And here it also happens that the eros is transformed into agape: that love for the other which is no longer self-seeking but becomes concern for the other, ready to sacrifice for him or her and also open to the gift of a new human life.
Christian agape, love of neighbour in the following of Christ, is nothing foreign to, situated alongside of or even against the eros; on the contrary, in the sacrifice that Christ made of himself for man he discovered a new dimension which, in the history of charitable dedication of Christians to the poor and suffering, it has developed all the more.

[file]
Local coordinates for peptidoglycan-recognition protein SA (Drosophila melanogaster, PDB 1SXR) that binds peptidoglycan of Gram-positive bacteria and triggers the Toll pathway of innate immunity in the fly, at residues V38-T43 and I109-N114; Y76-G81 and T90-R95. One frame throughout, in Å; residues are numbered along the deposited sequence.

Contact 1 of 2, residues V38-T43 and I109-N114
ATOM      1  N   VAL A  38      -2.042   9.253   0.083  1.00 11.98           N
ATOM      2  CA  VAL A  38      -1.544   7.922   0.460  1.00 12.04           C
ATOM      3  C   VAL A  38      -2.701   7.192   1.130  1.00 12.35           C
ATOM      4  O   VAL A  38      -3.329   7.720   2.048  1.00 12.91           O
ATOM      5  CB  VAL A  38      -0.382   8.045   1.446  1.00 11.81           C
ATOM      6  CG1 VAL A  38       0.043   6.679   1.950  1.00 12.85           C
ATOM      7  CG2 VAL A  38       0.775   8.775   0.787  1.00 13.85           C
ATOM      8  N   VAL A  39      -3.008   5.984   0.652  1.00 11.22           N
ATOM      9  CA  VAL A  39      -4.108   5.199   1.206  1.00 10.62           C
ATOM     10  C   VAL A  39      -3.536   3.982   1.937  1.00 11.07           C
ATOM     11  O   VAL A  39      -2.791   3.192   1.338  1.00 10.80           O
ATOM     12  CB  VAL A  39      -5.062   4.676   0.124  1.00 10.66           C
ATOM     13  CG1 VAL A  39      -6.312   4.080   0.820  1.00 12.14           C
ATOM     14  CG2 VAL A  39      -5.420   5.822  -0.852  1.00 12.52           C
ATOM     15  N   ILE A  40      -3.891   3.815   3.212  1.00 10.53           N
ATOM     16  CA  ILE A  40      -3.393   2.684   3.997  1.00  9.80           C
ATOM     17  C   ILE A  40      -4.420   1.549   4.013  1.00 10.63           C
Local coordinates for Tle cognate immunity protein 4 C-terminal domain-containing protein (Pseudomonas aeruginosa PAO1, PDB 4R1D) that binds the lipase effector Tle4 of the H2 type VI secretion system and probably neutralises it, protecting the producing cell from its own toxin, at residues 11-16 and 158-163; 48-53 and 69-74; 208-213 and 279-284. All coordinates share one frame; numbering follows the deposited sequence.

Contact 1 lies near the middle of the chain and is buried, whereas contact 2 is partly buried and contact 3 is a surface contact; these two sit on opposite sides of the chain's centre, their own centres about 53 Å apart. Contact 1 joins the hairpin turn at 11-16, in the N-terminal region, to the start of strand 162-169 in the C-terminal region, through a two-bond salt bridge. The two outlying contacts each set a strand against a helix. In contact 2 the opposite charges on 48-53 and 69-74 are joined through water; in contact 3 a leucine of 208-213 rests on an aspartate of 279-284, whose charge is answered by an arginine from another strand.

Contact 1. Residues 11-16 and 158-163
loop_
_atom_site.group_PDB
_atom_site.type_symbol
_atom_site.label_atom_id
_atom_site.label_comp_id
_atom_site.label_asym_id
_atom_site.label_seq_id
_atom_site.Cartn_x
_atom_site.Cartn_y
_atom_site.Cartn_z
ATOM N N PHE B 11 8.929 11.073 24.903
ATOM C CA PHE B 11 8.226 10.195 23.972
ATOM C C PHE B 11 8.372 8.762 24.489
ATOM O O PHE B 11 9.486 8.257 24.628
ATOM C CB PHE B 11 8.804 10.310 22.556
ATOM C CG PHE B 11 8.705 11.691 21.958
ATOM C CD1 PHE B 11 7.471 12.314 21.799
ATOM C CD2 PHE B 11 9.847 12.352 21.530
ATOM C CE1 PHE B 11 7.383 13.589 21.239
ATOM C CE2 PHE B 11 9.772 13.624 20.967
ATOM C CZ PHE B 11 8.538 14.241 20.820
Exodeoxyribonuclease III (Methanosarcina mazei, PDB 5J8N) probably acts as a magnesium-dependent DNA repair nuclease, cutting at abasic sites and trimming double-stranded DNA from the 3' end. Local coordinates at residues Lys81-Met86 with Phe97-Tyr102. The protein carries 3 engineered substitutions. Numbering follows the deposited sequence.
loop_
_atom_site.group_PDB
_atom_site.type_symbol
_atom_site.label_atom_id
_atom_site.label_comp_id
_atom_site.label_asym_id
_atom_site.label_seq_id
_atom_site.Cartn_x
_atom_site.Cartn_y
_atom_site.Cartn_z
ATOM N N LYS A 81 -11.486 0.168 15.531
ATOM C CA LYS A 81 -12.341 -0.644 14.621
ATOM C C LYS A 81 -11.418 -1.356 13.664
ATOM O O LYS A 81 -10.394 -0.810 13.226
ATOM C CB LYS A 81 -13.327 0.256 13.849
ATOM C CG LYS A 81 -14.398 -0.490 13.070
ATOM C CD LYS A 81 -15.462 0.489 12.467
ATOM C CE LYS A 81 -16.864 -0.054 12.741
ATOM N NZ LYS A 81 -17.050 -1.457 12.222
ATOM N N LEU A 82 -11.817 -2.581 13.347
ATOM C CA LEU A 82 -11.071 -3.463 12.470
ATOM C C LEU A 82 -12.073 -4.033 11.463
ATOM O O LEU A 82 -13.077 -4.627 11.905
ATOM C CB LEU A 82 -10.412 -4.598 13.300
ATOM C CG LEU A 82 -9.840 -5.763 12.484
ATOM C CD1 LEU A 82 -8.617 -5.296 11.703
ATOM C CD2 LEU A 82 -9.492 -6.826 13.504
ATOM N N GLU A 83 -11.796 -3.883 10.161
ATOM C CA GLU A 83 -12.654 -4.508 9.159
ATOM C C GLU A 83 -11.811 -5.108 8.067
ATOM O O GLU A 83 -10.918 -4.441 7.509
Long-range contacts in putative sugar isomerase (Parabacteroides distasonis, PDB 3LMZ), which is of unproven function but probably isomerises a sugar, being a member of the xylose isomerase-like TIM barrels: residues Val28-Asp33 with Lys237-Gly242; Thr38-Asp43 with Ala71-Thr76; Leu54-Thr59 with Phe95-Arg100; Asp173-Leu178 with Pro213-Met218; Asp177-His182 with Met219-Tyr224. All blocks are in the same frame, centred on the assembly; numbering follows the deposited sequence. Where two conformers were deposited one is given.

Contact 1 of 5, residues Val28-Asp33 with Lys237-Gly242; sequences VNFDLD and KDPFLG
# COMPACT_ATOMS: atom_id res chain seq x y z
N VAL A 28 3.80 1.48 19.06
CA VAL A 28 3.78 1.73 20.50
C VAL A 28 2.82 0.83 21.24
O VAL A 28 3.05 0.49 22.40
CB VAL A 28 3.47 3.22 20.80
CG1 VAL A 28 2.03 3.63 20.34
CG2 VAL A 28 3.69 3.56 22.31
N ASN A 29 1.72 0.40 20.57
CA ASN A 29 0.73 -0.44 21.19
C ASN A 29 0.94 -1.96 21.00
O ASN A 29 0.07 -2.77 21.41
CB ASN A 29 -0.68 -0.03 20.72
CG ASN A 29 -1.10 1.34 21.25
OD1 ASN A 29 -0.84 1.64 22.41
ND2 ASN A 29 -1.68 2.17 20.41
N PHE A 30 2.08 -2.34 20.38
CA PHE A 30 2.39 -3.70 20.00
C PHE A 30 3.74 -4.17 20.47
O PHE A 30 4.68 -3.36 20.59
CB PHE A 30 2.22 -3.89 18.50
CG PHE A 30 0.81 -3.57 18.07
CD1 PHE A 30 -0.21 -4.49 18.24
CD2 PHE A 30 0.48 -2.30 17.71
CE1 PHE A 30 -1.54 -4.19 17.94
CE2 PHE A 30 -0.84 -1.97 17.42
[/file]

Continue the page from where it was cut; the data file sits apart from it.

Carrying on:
A first reading of the Encyclical could possibly give the impression that it is divided into two parts that are not very connected: a first part, theoretical, which speaks about the essence of love, and a second, which speaks of ecclesial charity and charitable organizations.
I was particularly interested, however, in the unity of the two themes that are well understood only if seen as a whole. From the beginning it was necessary to speak of the essence of love as it is presented to us in the light of biblical testimony.
Starting from the Christian image of God, it was necessary to show how man is created for love and how this love, which initially appears above all as the eros between man and woman, must then be interiorly transformed into agape, into gift of self to the other; and this, precisely to respond to the true nature of the eros.
On this basis, then, the essence of the love of God and neighbour as described in the Bible is shown to be the centre of Christian existence, the result of faith.